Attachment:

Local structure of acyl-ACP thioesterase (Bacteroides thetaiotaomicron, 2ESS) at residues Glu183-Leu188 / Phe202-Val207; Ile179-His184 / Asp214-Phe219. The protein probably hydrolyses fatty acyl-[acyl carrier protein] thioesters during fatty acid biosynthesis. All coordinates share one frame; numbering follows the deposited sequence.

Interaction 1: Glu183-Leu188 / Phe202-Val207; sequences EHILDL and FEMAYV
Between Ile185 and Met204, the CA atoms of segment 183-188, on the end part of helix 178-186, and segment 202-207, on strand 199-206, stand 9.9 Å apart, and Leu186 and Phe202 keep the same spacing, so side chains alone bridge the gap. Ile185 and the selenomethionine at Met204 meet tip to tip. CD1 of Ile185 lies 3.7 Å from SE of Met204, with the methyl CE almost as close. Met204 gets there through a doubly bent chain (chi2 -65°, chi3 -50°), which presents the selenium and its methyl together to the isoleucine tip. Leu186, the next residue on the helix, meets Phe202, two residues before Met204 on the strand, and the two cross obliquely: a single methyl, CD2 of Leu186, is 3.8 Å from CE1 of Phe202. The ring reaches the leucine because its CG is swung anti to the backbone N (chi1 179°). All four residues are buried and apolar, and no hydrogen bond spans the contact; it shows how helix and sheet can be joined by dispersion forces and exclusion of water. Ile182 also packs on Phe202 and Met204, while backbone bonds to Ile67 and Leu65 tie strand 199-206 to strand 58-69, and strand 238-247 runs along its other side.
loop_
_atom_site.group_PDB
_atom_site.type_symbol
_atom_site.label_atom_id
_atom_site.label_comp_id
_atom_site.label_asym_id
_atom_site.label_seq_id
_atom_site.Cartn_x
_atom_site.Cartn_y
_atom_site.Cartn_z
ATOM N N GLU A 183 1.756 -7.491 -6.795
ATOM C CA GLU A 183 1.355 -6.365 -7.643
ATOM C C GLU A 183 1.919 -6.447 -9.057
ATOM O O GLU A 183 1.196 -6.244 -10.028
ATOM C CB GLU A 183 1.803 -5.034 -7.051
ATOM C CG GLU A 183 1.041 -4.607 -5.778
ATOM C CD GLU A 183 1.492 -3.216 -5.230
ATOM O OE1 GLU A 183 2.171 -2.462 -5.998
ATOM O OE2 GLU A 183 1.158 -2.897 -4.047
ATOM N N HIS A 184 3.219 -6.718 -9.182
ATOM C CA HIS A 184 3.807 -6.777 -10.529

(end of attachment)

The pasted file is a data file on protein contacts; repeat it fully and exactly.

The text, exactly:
Local structure of acyl-ACP thioesterase (Bacteroides thetaiotaomicron, 2ESS) at residues Glu183-Leu188 / Phe202-Val207; Ile179-His184 / Asp214-Phe219. The protein probably hydrolyses fatty acyl-[acyl carrier protein] thioesters during fatty acid biosynthesis. All coordinates share one frame; numbering follows the deposited sequence.

Interaction 1: Glu183-Leu188 / Phe202-Val207; sequences EHILDL and FEMAYV
Between Ile185 and Met204, the CA atoms of segment 183-188, on the end part of helix 178-186, and segment 202-207, on strand 199-206, stand 9.9 Å apart, and Leu186 and Phe202 keep the same spacing, so side chains alone bridge the gap. Ile185 and the selenomethionine at Met204 meet tip to tip. CD1 of Ile185 lies 3.7 Å from SE of Met204, with the methyl CE almost as close. Met204 gets there through a doubly bent chain (chi2 -65°, chi3 -50°), which presents the selenium and its methyl together to the isoleucine tip. Leu186, the next residue on the helix, meets Phe202, two residues before Met204 on the strand, and the two cross obliquely: a single methyl, CD2 of Leu186, is 3.8 Å from CE1 of Phe202. The ring reaches the leucine because its CG is swung anti to the backbone N (chi1 179°). All four residues are buried and apolar, and no hydrogen bond spans the contact; it shows how helix and sheet can be joined by dispersion forces and exclusion of water. Ile182 also packs on Phe202 and Met204, while backbone bonds to Ile67 and Leu65 tie strand 199-206 to strand 58-69, and strand 238-247 runs along its other side.
loop_
_atom_site.group_PDB
_atom_site.type_symbol
_atom_site.label_atom_id
_atom_site.label_comp_id
_atom_site.label_asym_id
_atom_site.label_seq_id
_atom_site.Cartn_x
_atom_site.Cartn_y
_atom_site.Cartn_z
ATOM N N GLU A 183 1.756 -7.491 -6.795
ATOM C CA GLU A 183 1.355 -6.365 -7.643
ATOM C C GLU A 183 1.919 -6.447 -9.057
ATOM O O GLU A 183 1.196 -6.244 -10.028
ATOM C CB GLU A 183 1.803 -5.034 -7.051
ATOM C CG GLU A 183 1.041 -4.607 -5.778
ATOM C CD GLU A 183 1.492 -3.216 -5.230
ATOM O OE1 GLU A 183 2.171 -2.462 -5.998
ATOM O OE2 GLU A 183 1.158 -2.897 -4.047
ATOM N N HIS A 184 3.219 -6.718 -9.182
ATOM C CA HIS A 184 3.807 -6.777 -10.529